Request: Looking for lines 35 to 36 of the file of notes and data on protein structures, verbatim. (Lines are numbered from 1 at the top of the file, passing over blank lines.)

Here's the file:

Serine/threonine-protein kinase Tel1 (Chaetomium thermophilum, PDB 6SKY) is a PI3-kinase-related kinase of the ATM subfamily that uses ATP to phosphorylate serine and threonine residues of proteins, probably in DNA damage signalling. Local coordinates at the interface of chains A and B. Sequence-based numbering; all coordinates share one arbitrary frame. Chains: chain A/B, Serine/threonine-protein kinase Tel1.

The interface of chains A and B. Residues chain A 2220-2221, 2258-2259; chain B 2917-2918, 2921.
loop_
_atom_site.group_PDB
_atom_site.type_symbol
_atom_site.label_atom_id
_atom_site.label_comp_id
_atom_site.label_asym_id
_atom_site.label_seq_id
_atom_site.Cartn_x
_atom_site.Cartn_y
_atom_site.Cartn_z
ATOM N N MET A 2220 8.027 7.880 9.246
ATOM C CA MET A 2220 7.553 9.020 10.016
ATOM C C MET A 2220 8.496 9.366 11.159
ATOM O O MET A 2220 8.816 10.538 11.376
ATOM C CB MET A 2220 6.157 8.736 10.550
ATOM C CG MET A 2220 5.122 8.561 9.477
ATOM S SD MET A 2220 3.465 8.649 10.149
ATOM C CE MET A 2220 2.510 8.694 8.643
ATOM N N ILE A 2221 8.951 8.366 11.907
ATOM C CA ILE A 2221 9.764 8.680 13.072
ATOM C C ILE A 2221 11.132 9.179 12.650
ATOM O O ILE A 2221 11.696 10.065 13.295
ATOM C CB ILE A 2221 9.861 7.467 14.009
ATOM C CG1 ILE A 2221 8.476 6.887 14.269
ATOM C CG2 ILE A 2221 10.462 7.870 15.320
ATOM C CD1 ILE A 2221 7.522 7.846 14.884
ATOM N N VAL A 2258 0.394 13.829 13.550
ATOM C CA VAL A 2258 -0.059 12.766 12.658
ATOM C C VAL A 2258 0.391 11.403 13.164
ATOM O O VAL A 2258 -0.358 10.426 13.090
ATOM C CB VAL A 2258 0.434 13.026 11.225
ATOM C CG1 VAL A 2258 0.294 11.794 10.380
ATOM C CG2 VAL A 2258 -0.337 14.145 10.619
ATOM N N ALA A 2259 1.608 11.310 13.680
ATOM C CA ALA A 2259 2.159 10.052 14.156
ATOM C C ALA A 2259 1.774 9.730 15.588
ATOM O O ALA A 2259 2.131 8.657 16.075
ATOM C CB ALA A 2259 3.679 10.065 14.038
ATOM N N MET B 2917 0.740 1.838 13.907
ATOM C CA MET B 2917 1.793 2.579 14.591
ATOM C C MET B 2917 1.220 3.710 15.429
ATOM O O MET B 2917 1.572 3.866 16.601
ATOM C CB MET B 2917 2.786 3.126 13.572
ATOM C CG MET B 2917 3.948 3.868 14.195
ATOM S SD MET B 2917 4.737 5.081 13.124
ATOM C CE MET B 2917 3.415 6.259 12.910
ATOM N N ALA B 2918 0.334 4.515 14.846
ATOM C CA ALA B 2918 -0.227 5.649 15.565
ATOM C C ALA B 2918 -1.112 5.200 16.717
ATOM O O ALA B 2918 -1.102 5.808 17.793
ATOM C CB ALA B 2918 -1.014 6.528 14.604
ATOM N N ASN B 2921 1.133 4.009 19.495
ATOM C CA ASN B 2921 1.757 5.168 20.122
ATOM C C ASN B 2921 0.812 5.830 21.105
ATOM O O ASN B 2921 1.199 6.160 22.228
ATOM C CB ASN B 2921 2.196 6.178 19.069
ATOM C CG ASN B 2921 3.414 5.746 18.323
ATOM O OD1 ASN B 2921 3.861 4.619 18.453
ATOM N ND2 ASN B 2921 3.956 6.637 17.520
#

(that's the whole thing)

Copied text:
ATOM C CG2 VAL A 2258 -0.337 14.145 10.619
ATOM N N ALA A 2259 1.608 11.310 13.680